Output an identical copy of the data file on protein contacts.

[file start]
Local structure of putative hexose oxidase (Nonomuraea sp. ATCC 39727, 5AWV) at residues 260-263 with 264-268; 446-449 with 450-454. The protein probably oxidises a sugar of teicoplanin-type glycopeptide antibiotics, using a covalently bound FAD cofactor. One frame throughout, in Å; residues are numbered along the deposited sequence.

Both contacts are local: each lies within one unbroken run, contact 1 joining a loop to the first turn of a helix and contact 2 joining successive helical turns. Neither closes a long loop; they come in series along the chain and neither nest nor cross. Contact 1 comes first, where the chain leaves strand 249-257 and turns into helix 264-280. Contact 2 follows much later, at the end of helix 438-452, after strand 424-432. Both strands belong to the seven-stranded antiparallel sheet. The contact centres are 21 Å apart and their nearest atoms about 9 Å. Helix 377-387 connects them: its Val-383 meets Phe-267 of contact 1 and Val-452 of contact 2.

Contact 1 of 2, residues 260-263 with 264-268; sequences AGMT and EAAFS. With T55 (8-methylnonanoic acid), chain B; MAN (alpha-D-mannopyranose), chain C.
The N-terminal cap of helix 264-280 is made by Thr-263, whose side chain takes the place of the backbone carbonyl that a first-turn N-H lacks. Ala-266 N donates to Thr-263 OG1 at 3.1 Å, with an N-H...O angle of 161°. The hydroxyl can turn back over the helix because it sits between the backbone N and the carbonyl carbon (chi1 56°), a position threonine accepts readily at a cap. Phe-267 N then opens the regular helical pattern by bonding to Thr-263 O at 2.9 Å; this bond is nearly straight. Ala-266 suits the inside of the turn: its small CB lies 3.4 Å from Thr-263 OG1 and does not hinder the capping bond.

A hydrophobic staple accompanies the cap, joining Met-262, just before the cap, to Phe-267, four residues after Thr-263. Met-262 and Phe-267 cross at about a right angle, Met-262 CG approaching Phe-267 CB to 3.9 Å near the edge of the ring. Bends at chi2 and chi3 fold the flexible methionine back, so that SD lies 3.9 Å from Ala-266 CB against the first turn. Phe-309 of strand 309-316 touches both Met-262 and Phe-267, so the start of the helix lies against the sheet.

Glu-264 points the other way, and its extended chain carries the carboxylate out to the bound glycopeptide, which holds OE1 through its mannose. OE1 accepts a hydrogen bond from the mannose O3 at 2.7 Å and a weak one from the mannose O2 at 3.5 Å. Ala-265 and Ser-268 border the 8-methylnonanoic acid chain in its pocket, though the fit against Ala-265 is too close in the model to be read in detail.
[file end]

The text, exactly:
Local structure of putative hexose oxidase (Nonomuraea sp. ATCC 39727, 5AWV) at residues 260-263 with 264-268; 446-449 with 450-454. The protein probably oxidises a sugar of teicoplanin-type glycopeptide antibiotics, using a covalently bound FAD cofactor. One frame throughout, in Å; residues are numbered along the deposited sequence.

Both contacts are local: each lies within one unbroken run, contact 1 joining a loop to the first turn of a helix and contact 2 joining successive helical turns. Neither closes a long loop; they come in series along the chain and neither nest nor cross. Contact 1 comes first, where the chain leaves strand 249-257 and turns into helix 264-280. Contact 2 follows much later, at the end of helix 438-452, after strand 424-432. Both strands belong to the seven-stranded antiparallel sheet. The contact centres are 21 Å apart and their nearest atoms about 9 Å. Helix 377-387 connects them: its Val-383 meets Phe-267 of contact 1 and Val-452 of contact 2.

Contact 1 of 2, residues 260-263 with 264-268; sequences AGMT and EAAFS. With T55 (8-methylnonanoic acid), chain B; MAN (alpha-D-mannopyranose), chain C.
The N-terminal cap of helix 264-280 is made by Thr-263, whose side chain takes the place of the backbone carbonyl that a first-turn N-H lacks. Ala-266 N donates to Thr-263 OG1 at 3.1 Å, with an N-H...O angle of 161°. The hydroxyl can turn back over the helix because it sits between the backbone N and the carbonyl carbon (chi1 56°), a position threonine accepts readily at a cap. Phe-267 N then opens the regular helical pattern by bonding to Thr-263 O at 2.9 Å; this bond is nearly straight. Ala-266 suits the inside of the turn: its small CB lies 3.4 Å from Thr-263 OG1 and does not hinder the capping bond.

A hydrophobic staple accompanies the cap, joining Met-262, just before the cap, to Phe-267, four residues after Thr-263. Met-262 and Phe-267 cross at about a right angle, Met-262 CG approaching Phe-267 CB to 3.9 Å near the edge of the ring. Bends at chi2 and chi3 fold the flexible methionine back, so that SD lies 3.9 Å from Ala-266 CB against the first turn. Phe-309 of strand 309-316 touches both Met-262 and Phe-267, so the start of the helix lies against the sheet.

Glu-264 points the other way, and its extended chain carries the carboxylate out to the bound glycopeptide, which holds OE1 through its mannose. OE1 accepts a hydrogen bond from the mannose O3 at 2.7 Å and a weak one from the mannose O2 at 3.5 Å. Ala-265 and Ser-268 border the 8-methylnonanoic acid chain in its pocket, though the fit against Ala-265 is too close in the model to be read in detail.